I would really love it if you all could read it... not for my own good, but for yours and your girlfriends', your mom, sister, daughter, and all the other important women in your life. My mom is due the credit for sending me an email about this type of cancer before and it really peaked my interest. Also, if you have time, watch the video as well which shows helpful pictures and drives the point home (one girl on the video died from this breast cancer at 16 years old). Or come back and watch it later. But PLEASE, please, read the article. You'll see why:
Q: I heard there is a type of breast cancer that most mammograms and ultrasounds are not able to detect. Is this true? What should I look for to detect it?
A: You don’t have to have a lump to have breast cancer. Inflammatory breast cancer (IBC) does not grow in the form of lumps and is usually not detected by diagnostic equipment or routine monthly breast exams. Even after seeing a doctor to learn the cause of their symptoms, women who have IBC may remain undiagnosed for long periods of time. The symptoms of IBC are similar to those of a breast infection (or, mastitis). Some doctors, not recognizing IBC, prescribe antibiotics. If a response to antibiotics is not apparent after a week, a biopsy should be performed or the patient should be referred to a breast specialist. In IBC, cancer cells block the lymph vessels in the skin of the breast. This type of breast cancer is called “inflammatory” because the breast often looks swollen and red, or “inflamed.” IBC accounts for 1 to 5 percent of all breast cancer cases in the United States. It tends to be diagnosed in younger women.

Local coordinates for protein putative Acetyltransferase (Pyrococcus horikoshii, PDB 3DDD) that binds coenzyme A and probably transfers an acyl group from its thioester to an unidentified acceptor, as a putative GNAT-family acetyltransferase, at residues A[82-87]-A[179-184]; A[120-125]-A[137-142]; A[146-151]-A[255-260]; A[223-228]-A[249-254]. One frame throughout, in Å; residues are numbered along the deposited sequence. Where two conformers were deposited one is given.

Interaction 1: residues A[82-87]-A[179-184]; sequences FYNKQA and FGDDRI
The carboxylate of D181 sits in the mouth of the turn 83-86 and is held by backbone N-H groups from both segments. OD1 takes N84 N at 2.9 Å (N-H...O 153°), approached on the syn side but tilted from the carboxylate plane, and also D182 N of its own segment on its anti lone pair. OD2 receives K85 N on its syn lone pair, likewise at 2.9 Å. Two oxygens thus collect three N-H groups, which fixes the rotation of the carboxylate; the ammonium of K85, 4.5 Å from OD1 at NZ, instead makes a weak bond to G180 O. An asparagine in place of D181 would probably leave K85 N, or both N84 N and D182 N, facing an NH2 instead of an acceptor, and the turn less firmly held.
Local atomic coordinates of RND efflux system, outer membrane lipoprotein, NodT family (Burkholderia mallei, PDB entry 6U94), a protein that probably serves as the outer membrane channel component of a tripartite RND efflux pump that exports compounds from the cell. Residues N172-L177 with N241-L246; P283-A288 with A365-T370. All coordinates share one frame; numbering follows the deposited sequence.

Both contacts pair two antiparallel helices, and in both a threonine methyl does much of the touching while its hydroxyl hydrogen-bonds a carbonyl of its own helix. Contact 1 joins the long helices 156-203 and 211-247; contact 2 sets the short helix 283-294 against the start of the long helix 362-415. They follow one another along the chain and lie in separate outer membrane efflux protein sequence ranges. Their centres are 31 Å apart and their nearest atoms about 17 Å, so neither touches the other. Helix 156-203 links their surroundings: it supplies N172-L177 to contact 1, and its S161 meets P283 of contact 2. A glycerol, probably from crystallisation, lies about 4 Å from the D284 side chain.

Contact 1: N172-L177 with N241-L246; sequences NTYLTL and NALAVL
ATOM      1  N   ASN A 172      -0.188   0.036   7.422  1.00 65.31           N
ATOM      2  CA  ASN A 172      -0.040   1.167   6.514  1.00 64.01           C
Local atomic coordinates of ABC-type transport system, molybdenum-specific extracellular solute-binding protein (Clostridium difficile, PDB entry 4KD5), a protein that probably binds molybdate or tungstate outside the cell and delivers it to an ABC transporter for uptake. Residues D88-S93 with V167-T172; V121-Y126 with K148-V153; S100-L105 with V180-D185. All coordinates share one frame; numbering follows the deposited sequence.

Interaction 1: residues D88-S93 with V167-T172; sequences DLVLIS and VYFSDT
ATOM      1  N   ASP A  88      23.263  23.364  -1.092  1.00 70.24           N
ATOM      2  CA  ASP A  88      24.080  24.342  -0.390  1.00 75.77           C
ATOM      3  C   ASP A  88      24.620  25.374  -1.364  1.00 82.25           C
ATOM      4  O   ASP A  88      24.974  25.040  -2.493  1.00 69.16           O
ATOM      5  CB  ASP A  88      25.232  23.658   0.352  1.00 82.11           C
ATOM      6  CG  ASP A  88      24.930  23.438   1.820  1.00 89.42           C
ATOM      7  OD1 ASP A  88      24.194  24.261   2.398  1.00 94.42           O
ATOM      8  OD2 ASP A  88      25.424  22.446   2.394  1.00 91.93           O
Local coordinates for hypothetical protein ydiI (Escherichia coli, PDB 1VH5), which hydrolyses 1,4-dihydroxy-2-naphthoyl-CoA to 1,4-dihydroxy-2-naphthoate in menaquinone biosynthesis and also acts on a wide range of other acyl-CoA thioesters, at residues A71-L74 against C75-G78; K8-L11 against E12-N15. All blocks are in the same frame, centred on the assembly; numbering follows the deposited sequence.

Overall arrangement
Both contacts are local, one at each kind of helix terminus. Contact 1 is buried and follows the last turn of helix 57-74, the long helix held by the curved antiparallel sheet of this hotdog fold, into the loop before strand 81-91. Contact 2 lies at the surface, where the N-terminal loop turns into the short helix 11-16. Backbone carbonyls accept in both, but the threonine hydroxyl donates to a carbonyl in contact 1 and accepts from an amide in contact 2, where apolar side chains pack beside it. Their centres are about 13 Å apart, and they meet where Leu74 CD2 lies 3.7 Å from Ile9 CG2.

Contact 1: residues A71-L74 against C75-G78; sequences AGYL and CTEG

Inflammatory breast cancer is a rare but very aggressive type of breast cancer. IBC is more likely to have metastasized (spread to other areas of the body) at the time of diagnosis than non-IBC cases. As a result, the 5-year survival rate for patients with IBC is between 25 and 50 percent, which is significantly lower than the survival rate for patients with non-IBC breast cancer. When a doctor suspects IBC, a biopsy, mammogram, and breast ultrasound are used to confirm the diagnosis. IBC is classified as either stage IIIB or stage IV breast cancer. Stage IIIB breast cancers are locally advanced; stage IV breast cancer is cancer that has spread to other organs. The symptoms of IBC usually develop quickly— over a period of weeks or months.
The physical appearance of the breast of patients with IBC is different from that of patients with other stage III breast cancers. Knowing the symptoms of IBC is the first step in protecting yourself.
• Warmth in the breast
• Increase in breast size
• The skin may appear pink, reddish-purple, or bruised
• The skin may have ridges or look pitted like the skin of an orange
• Swollen lymph nodes may be present under the arm and/or above the collarbone.
Treatment consisting of chemotherapy, targeted therapy, surgery, radiation therapy, and hormonal therapy is used to treat IBC. Chemotherapy (anticancer drugs) is generally the first treatment for patients with IBC. After chemotherapy, patients with IBC may undergo surgery and radiation therapy to the chest wall.
To learn more about IBC, other types of breast cancer, and breast health in general, please refer to the following resources:
• NCI 's Breast Cancer Home Page (http://www.cancer.gov/breast/)
• Breast Cancer ( PDQ®): Treatment (http://www.cancer.gov/cancertopics/pdq/treatment/breast/patient/)
•Understanding Breast Changes: A Health Guide for All Women (http://www.cancer.gov/cancertopics/understanding-breast-changes)
• What You Need To Know About™ Breast Cancer (http://www.cancer.gov/cancertopics/wyntk/breast)
I took the music off the page for now, hoping it wouldn't be a hindrance to those wanting to watch this video but didn't know how to stop the music. Please watch when you have the time!